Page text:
Written evidence, submitted by Makers Alliance, relating to the Investment in Northern Ireland inquiry (INI0030)

 

 

Context

Makers Alliance was created in 2021 following working done by Queens University, Manufacturing NI and Invest NI through the first part of the pandemic to address productivity, competitiveness and Industry 4.0 adoption within the manufacturing / makers community in Northern Ireland. Today it is working through three key objectives:

 

Makers Alliance is not a member or lobbying body, are function and purpose is to provide the voice of industry to government, supporting and informing on how the manufacturing can grow in Northern Ireland.

 

To provide some context around the manufacturing sector in Northern Ireland:

 

Summary

The terms of reference highlight a wide range of areas, some risks or current issues, other opportunities, many are very closely intertwined and therefore we have developed our response in line with the three core objectives of Makers Alliance. We have not responded on the following items:

 

City and Regional Growth Deals (CRGD) provide a once in a generation opportunity for Northern Ireland to develop infrastructure to support research and development, innovation, productivity and export. They currently however need to ensure they reflect industry need, are properly interwoven into both UK and RoI structures, have sustainable business models, enhance and develop skills and have sound governance structures. At this stage there is significant work to do across all these elements.

 

Business has much to do to ensure it seizes this opportunity, in both the short to medium and the long term. Effective use of the Super Deduction, R&D tax credits and other support is vital to build capability and knowledge. Exerting greater input and influence on curriculum delivery, developing sector attractiveness and diversity coupled with embracing apprenticeships with ambition to export will all ensure sector growth and impact.

 

City & Regional Growth Deals

The development and implementation of the CRGD deals and associated projects is an opportunity to develop networks, infrastructure and capacity to transform communities, institutions and industry across all parts of the region, with place-based impacts previously not achieved. The context for these investments and backdrop should be seen clearly in terms of the structural issues of the Northern Ireland economy. The Ulster University Economic Policy Centre Competitiveness Index[2] has shown two decades of stagnation and decline in the NI economy with this predicted to grow further in the next decade. CRGD projects and activity provide opportunity across the four key foundational policy areas that can enable restructuring and growth in the local economy:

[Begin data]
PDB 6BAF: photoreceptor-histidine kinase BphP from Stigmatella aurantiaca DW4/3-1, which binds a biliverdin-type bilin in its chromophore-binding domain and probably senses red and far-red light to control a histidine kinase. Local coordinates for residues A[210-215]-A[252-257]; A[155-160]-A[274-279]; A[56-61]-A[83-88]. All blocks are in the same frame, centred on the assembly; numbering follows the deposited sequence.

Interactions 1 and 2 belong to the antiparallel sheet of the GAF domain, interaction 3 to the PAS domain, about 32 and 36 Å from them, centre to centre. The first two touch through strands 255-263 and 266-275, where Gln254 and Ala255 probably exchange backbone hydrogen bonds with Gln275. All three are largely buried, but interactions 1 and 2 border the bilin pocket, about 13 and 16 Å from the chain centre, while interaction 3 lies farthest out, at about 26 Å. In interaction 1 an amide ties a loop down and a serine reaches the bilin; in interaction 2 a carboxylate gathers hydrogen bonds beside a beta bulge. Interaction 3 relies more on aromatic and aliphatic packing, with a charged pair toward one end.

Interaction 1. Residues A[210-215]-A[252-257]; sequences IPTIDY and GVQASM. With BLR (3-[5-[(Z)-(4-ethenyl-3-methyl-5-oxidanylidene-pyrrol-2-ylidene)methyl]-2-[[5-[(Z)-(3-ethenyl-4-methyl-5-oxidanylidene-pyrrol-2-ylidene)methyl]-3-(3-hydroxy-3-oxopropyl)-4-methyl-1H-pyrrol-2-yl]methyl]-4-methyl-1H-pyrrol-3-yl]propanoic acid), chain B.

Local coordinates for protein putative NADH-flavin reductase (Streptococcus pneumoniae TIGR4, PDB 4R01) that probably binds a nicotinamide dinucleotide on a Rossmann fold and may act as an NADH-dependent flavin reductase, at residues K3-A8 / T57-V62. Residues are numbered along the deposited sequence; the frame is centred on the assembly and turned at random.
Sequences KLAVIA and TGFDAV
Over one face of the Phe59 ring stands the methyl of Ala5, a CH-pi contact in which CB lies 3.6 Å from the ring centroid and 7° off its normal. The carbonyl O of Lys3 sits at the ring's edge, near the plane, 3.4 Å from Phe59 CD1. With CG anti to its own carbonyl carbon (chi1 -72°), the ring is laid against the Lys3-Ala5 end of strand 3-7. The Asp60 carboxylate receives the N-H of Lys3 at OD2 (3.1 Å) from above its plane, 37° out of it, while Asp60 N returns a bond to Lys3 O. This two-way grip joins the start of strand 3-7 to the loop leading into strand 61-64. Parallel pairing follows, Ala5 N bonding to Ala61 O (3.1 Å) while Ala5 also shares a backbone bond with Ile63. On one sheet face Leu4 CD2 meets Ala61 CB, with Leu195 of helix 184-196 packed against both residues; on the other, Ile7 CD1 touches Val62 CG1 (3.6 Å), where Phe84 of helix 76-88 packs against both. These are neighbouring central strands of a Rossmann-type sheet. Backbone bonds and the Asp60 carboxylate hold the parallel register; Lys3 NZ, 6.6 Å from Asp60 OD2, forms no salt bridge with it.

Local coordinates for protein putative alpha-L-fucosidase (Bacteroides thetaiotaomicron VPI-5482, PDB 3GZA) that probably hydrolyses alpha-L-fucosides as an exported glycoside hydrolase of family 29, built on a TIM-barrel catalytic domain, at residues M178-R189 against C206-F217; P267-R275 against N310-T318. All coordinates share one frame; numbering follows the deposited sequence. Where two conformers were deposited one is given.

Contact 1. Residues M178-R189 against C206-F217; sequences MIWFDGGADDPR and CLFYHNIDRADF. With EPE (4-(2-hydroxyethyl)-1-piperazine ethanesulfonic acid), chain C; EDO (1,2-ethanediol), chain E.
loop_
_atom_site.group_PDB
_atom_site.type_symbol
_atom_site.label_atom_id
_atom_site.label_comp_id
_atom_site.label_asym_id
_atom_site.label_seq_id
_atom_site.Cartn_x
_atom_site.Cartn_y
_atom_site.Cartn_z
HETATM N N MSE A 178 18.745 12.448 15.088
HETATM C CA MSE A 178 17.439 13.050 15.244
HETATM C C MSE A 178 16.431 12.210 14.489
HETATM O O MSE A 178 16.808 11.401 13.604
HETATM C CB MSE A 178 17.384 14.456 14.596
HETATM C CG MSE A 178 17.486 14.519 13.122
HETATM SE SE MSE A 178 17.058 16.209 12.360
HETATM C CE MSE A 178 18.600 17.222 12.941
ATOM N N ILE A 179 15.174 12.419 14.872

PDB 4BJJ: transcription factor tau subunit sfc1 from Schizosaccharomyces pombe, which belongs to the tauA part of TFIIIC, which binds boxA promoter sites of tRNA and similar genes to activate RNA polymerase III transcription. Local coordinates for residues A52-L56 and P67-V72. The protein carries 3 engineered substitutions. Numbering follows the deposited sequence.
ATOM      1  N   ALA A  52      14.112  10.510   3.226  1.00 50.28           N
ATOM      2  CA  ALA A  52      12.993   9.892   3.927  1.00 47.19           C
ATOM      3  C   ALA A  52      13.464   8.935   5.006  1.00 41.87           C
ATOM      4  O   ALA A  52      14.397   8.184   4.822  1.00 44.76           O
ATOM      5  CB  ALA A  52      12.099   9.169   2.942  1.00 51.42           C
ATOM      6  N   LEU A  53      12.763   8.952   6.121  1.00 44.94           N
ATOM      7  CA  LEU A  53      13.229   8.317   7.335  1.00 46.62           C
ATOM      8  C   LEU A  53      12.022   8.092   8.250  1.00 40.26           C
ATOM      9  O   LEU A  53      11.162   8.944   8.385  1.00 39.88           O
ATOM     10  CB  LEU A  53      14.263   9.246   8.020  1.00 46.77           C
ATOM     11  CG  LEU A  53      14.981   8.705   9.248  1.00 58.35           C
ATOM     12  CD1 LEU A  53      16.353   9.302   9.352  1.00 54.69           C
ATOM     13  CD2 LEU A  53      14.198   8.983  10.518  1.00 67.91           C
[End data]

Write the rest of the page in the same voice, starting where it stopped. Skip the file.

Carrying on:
These projects however need co-ordination, governance and sustainability. The use of Shared Prosperity, Levelling Up or other mechanisms can help, coupled with growing east-west collaboration. Furthering the embedding and activity of Innovate UK, enabling ARIA and the wider UK Catapult Network will be fundamental to the success of CRGD. For the manufacturing sector ensuring there is a strong industry voice in this activity is vital. Ensuring that industry and projects can deliver on Design Smarter and Made Smarter solutions is vital. The pilot programmes and ongoing investment in the North West of England around Made Smarter, Be the Business and their engagement with Metro Mayors / LEPs provides a template that NI should consider.

 

Growing East-West Connectivity

Closely linked (and noted above) to the future success of the CRGD projects is the improvement and connection between regional institutions, businesses and government and national resources. A legacy of the past along with a reflection of the EU structural funding (and historic category 1 status) has meant business has been driven through the nature of funding to work alongside LEDU / IDB and over the last two decades Invest Northern Ireland. The nature of this funding has been, overall, on a case by case, non-competitive nature in comparison to BEIS / Innovate UK funding which would be themed and competitive. This creates behaviours and habits, closely linked to the scale and nature of the businesses, place based culture and lack of any incentive for national organisations to get involved.